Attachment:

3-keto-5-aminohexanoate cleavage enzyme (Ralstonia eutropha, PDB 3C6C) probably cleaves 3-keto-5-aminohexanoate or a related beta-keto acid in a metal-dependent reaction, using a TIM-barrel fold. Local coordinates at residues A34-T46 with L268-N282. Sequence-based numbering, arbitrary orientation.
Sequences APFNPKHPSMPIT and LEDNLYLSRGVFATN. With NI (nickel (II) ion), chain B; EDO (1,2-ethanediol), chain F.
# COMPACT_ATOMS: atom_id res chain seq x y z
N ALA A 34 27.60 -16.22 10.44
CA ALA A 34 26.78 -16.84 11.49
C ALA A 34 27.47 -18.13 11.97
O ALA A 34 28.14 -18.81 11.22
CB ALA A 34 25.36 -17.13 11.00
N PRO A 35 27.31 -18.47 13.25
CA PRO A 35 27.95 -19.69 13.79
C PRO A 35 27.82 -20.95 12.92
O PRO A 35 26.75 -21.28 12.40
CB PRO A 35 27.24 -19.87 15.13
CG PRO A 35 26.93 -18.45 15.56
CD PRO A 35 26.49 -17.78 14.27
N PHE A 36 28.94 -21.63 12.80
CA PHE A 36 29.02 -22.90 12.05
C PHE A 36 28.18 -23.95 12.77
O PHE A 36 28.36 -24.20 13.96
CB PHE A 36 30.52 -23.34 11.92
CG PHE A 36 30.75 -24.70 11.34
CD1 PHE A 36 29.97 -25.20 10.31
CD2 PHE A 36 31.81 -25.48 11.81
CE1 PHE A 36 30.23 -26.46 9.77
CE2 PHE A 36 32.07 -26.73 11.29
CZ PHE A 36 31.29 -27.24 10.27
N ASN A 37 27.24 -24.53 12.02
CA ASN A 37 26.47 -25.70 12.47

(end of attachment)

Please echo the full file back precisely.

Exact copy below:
3-keto-5-aminohexanoate cleavage enzyme (Ralstonia eutropha, PDB 3C6C) probably cleaves 3-keto-5-aminohexanoate or a related beta-keto acid in a metal-dependent reaction, using a TIM-barrel fold. Local coordinates at residues A34-T46 with L268-N282. Sequence-based numbering, arbitrary orientation.
Sequences APFNPKHPSMPIT and LEDNLYLSRGVFATN. With NI (nickel (II) ion), chain B; EDO (1,2-ethanediol), chain F.
# COMPACT_ATOMS: atom_id res chain seq x y z
N ALA A 34 27.60 -16.22 10.44
CA ALA A 34 26.78 -16.84 11.49
C ALA A 34 27.47 -18.13 11.97
O ALA A 34 28.14 -18.81 11.22
CB ALA A 34 25.36 -17.13 11.00
N PRO A 35 27.31 -18.47 13.25
CA PRO A 35 27.95 -19.69 13.79
C PRO A 35 27.82 -20.95 12.92
O PRO A 35 26.75 -21.28 12.40
CB PRO A 35 27.24 -19.87 15.13
CG PRO A 35 26.93 -18.45 15.56
CD PRO A 35 26.49 -17.78 14.27
N PHE A 36 28.94 -21.63 12.80
CA PHE A 36 29.02 -22.90 12.05
C PHE A 36 28.18 -23.95 12.77
O PHE A 36 28.36 -24.20 13.96
CB PHE A 36 30.52 -23.34 11.92
CG PHE A 36 30.75 -24.70 11.34
CD1 PHE A 36 29.97 -25.20 10.31
CD2 PHE A 36 31.81 -25.48 11.81
CE1 PHE A 36 30.23 -26.46 9.77
CE2 PHE A 36 32.07 -26.73 11.29
CZ PHE A 36 31.29 -27.24 10.27
N ASN A 37 27.24 -24.53 12.02
CA ASN A 37 26.47 -25.70 12.47